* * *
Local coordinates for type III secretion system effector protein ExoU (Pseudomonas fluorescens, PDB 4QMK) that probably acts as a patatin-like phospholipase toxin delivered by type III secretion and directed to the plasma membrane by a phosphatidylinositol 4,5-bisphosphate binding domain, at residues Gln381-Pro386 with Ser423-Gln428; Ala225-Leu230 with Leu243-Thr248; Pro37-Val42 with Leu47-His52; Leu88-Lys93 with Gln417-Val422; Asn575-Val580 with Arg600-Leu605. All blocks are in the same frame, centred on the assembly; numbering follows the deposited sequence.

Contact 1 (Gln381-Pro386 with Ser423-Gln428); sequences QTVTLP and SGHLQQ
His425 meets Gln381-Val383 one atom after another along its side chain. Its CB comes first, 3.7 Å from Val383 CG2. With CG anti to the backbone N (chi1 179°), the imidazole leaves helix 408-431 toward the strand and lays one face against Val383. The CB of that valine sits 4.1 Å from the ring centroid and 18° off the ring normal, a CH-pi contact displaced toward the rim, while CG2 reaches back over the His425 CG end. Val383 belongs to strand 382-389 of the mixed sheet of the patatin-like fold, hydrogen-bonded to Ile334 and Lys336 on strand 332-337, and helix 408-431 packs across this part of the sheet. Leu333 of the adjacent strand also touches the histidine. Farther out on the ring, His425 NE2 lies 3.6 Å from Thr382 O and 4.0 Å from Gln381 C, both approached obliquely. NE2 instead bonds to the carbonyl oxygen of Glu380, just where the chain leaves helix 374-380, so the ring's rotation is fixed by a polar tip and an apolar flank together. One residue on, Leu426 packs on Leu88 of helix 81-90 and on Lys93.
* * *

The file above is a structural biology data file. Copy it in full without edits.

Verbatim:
Local coordinates for type III secretion system effector protein ExoU (Pseudomonas fluorescens, PDB 4QMK) that probably acts as a patatin-like phospholipase toxin delivered by type III secretion and directed to the plasma membrane by a phosphatidylinositol 4,5-bisphosphate binding domain, at residues Gln381-Pro386 with Ser423-Gln428; Ala225-Leu230 with Leu243-Thr248; Pro37-Val42 with Leu47-His52; Leu88-Lys93 with Gln417-Val422; Asn575-Val580 with Arg600-Leu605. All blocks are in the same frame, centred on the assembly; numbering follows the deposited sequence.

Contact 1 (Gln381-Pro386 with Ser423-Gln428); sequences QTVTLP and SGHLQQ
His425 meets Gln381-Val383 one atom after another along its side chain. Its CB comes first, 3.7 Å from Val383 CG2. With CG anti to the backbone N (chi1 179°), the imidazole leaves helix 408-431 toward the strand and lays one face against Val383. The CB of that valine sits 4.1 Å from the ring centroid and 18° off the ring normal, a CH-pi contact displaced toward the rim, while CG2 reaches back over the His425 CG end. Val383 belongs to strand 382-389 of the mixed sheet of the patatin-like fold, hydrogen-bonded to Ile334 and Lys336 on strand 332-337, and helix 408-431 packs across this part of the sheet. Leu333 of the adjacent strand also touches the histidine. Farther out on the ring, His425 NE2 lies 3.6 Å from Thr382 O and 4.0 Å from Gln381 C, both approached obliquely. NE2 instead bonds to the carbonyl oxygen of Glu380, just where the chain leaves helix 374-380, so the ring's rotation is fixed by a polar tip and an apolar flank together. One residue on, Leu426 packs on Leu88 of helix 81-90 and on Lys93.